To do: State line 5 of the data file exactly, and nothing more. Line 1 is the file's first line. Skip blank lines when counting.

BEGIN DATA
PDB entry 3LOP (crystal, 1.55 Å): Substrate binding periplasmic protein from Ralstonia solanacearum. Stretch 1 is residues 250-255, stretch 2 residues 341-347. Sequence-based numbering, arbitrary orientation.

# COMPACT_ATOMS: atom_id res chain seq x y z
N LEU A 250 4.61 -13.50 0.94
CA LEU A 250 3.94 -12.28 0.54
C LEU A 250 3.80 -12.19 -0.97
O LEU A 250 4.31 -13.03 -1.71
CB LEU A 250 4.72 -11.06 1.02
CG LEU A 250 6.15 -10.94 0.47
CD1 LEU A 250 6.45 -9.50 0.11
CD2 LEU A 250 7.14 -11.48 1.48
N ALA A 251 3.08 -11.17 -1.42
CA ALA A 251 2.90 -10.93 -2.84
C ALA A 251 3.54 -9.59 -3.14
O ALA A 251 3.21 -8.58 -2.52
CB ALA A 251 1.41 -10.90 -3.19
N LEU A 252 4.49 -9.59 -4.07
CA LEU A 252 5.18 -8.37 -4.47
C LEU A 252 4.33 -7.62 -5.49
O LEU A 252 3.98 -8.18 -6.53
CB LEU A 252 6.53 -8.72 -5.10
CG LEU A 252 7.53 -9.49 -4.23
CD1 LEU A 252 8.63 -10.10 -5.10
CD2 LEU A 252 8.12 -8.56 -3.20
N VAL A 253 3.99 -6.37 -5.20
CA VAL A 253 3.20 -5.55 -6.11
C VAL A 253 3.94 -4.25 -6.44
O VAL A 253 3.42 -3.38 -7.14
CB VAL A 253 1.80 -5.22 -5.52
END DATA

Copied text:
C LEU A 250 3.80 -12.19 -0.97